The Gospel of Jesus

I have always liked the Gospel of Mark, actually in many ways preferring it over the other three Gospels of the New Testament. Mark is always quick to the point; not always providing additional details. He does not mince his words and even though it is clear to the reader that he is articulating his own theological point of view, he does not do so with the philosophical verbosity of John, the Jewish motifs of Matthew or the detailed descriptions of Luke. He is an in-your-face kind of guy and that is what I like most about him [he reminds me of Detective Joe Friday in the old television series Dragnet: “Give me the facts, ma’am, only the facts”].

Mark begins his gospel with the declaration that the Good News – the Gospel – is about Jesus. I do not think that Mark is suggesting that the Good News is the message about or concerning Jesus [though this is indeed quite wonderful in itself]; I think Mark is making a much more powerful assertion. Jesus Himself is the Good News. The Good News is about a person who inaugurates God’s Kingdom, not some theological storehouse of ideas or some new philosophical meandering, neither is it some set of prescriptions upon which we are to live our lives thereby bettering ourselves. The Gospel is Jesus and the Kingdom that He brings.

If the Gospel is Jesus, then my response to the Gospel is not intellectual as much as it is emotional because the Gospel is inherently relational: it is about Jesus and me, Jesus and us. Only once this primary dynamic has been established can we honestly begin the exquisite discipline of thinking through and unpacking this relationship in terms of what it might mean for me, us and the world generally.

All too often we begin with theologizing, never to arrive at the relationship, and the great tragedy in this is that in the end we much too easily content ourselves with mere ideas about Jesus rather than entering into the vibrancy of relationship with Him. This is quite understandable actually, for ideas about Jesus can keep Him at a safe distance from our hearts. Were He to engage our hearts, it is likely that our lives would be changed, and who in their right minds wants that to happen?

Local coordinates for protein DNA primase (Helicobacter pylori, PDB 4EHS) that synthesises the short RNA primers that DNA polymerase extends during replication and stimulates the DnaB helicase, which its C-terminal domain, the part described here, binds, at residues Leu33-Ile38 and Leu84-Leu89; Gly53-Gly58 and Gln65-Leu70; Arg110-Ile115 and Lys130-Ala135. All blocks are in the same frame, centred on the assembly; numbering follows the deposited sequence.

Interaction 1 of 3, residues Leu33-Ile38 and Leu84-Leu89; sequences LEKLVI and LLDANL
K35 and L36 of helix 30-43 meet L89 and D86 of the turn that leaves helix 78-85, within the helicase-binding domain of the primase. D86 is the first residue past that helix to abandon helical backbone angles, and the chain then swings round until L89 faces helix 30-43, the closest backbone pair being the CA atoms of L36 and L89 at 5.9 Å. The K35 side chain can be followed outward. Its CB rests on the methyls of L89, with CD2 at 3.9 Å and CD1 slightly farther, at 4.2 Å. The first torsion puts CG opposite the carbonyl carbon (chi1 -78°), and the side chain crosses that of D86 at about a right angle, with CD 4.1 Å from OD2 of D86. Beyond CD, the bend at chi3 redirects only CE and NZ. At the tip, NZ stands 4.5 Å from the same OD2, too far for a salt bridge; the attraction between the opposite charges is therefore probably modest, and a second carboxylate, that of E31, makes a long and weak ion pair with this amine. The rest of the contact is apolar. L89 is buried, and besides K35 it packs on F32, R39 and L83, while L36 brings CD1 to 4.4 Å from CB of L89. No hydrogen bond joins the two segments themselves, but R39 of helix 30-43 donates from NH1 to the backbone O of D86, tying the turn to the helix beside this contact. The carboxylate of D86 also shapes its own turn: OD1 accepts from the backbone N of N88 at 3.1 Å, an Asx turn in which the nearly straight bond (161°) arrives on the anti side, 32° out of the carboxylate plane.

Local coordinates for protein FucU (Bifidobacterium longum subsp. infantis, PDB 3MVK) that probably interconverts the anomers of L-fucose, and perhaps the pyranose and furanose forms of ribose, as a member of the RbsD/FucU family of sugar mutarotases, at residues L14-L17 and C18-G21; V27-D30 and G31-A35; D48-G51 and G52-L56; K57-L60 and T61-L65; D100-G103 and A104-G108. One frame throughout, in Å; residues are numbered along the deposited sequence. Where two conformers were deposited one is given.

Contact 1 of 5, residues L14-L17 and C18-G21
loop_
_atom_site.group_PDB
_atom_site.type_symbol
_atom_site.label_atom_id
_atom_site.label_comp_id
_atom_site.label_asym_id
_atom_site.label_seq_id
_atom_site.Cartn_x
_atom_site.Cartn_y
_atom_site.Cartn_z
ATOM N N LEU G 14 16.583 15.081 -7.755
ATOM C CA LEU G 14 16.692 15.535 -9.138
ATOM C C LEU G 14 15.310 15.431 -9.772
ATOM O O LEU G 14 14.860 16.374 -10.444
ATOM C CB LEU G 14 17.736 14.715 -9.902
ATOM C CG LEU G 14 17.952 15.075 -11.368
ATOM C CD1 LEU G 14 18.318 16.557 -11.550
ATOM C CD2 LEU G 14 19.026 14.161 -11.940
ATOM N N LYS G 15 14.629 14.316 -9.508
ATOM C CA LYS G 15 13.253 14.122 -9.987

There are other ways we keep Jesus at a safe distance. Mark tells us that when Jesus taught “as one having authority” in the synagogue in Capernaum, a man who was demonized was delivered [not as in the arrival of a Fed Ex parcel, but as in cleansed of the unclean spirit that with whom he had formed an intimate attachment]. The crowd present at the time was astonished and Mark tells us that word was out about Jesus [MK 1.21-28]. Jesus leaves the synagogue and goes immediately to the home of Simon Peter where He heals Simon’s mother-in-law [Kingdom mercies extend to mothers-in-law as well!] and then Mark describes the crowd that gathers outside the house “that evening, at sundown” [MK 1.29-34]. Think about what is happening in this sequence of events: Jesus teaches in the synagogue, heals a demonized man, heals Simon’s mother-in-law, word is spreading – but no one dares show up at Simon’s door step until sundown, which in Jewish reckoning means it is no longer the Sabbath. And everyone knows that you must not do any work on the Sabbath, not even carrying your sick and suffering to the One who has demonstrated His authority and power to heal [actually, healing itself, being considered work, is not allowed either, but Jesus does not seem to care about this ordinance].

Folks in Capernaum [are any of us really any different?] seemed more obliged to honor their religious duties than they were concerning their coming to Jesus [for whatever purpose]. Religious tradition and law blocked them, and you can be certain, it can block us from any effective, life-changing, transformational encounter with the Living Lord who in Himself embodies the wholeness of the Gospel. Religious tradition and sentimentality can be powerful defenses against our coming to know Jesus up close and personal: they provide us with a very comfortable buffer allowing for little if any real relationship with the One whose coming, wholly motivated by love for us, sought only to return us to the heart of the Father from which in disobedience and rebellion we had fallen.

Religion is not what Christianity is about. Christianity is principally about a relationship with Jesus Who alone is the Good News to a world that has lost itself in itself but nevertheless seems always determined to go its own way as if by some predacious endeavor it might seize redemption. How lost we are without Jesus. How found we are in Him.

Fr. Paul+

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